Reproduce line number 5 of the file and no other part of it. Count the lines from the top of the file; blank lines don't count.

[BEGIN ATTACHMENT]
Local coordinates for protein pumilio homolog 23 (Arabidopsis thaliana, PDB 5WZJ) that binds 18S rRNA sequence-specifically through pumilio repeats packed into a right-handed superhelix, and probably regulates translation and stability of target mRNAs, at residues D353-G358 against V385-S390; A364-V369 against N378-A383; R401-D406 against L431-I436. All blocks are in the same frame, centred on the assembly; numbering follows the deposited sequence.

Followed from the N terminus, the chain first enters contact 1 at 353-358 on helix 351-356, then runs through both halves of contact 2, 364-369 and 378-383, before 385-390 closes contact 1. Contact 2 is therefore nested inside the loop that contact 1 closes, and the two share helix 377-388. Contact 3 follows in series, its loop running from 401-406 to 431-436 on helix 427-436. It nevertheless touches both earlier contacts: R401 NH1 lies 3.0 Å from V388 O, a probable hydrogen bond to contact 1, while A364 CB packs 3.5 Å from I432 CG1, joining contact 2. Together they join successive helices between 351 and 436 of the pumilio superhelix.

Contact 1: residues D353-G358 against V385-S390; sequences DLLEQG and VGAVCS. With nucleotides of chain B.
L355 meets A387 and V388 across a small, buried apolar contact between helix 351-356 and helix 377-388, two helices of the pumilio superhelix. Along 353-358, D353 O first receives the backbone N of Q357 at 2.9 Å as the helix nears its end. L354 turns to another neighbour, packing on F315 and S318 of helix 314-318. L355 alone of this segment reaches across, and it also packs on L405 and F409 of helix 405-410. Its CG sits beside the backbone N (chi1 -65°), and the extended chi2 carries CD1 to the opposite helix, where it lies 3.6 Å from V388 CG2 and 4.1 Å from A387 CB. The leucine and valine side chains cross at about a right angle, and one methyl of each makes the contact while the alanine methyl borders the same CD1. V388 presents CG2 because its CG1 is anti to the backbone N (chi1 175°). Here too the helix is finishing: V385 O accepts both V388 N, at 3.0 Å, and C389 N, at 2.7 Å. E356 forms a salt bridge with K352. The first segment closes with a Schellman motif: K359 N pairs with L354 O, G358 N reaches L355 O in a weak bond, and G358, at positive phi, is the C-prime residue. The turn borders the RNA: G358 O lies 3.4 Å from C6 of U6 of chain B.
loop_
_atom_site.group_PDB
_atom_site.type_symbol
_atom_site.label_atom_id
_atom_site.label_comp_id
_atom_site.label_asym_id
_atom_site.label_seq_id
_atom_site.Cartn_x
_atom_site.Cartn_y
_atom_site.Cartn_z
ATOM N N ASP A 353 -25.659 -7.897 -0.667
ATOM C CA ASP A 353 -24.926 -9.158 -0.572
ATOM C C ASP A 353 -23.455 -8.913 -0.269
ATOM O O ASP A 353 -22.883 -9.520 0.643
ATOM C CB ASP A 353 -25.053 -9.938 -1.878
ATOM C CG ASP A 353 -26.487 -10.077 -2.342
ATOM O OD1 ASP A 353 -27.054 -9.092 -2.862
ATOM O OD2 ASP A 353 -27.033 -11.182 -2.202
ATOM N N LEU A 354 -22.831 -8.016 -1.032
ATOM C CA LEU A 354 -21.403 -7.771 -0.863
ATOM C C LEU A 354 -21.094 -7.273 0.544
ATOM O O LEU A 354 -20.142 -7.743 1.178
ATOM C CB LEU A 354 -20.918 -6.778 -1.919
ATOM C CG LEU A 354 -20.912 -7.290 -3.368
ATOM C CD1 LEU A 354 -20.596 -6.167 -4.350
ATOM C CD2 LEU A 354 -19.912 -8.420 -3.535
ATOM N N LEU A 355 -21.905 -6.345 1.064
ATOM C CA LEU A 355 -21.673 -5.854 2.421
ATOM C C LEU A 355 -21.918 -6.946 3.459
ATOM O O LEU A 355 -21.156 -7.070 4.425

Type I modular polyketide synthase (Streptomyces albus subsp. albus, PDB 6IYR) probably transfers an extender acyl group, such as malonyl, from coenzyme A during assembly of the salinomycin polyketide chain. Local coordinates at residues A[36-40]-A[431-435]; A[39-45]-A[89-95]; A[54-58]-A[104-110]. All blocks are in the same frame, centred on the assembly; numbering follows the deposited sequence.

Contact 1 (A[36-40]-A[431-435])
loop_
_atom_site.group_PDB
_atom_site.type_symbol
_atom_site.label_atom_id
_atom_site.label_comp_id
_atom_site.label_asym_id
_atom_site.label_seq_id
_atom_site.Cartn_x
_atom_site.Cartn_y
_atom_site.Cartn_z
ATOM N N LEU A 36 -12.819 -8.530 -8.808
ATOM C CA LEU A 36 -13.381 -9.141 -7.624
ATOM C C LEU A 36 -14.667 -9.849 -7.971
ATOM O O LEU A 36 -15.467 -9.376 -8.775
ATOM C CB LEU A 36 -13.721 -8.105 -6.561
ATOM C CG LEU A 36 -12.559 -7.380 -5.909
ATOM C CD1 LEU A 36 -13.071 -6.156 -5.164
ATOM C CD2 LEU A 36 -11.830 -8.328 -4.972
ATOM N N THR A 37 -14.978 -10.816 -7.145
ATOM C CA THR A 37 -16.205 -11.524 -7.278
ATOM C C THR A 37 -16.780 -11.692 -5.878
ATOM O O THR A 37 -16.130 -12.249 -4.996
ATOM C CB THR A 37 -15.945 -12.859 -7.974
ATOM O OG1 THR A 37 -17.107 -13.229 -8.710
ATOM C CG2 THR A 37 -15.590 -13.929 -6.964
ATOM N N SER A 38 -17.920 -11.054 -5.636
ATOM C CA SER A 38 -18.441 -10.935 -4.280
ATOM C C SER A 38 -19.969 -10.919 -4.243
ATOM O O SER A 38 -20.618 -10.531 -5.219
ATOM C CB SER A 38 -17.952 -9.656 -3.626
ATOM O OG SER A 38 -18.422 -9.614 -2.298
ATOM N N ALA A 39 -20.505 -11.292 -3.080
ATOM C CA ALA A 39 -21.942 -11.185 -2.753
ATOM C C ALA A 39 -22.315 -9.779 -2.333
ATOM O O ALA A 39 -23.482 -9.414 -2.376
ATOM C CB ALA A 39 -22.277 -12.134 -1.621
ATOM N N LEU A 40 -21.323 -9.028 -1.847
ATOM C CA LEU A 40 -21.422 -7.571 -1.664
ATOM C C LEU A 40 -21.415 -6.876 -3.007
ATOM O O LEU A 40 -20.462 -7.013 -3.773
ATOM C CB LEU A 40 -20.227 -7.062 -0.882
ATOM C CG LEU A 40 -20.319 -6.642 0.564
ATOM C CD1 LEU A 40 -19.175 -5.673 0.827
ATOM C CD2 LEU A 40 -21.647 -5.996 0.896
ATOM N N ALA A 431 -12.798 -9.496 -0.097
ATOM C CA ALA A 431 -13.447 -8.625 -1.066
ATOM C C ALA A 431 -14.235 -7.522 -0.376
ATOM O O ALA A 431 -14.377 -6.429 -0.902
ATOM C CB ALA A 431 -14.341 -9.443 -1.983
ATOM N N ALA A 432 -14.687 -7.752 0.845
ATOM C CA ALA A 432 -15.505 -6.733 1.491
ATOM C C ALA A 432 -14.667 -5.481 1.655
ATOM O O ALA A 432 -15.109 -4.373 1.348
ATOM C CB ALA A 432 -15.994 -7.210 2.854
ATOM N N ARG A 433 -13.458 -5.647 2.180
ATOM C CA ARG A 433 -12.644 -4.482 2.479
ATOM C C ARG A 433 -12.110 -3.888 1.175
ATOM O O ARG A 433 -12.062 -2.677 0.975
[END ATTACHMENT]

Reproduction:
loop_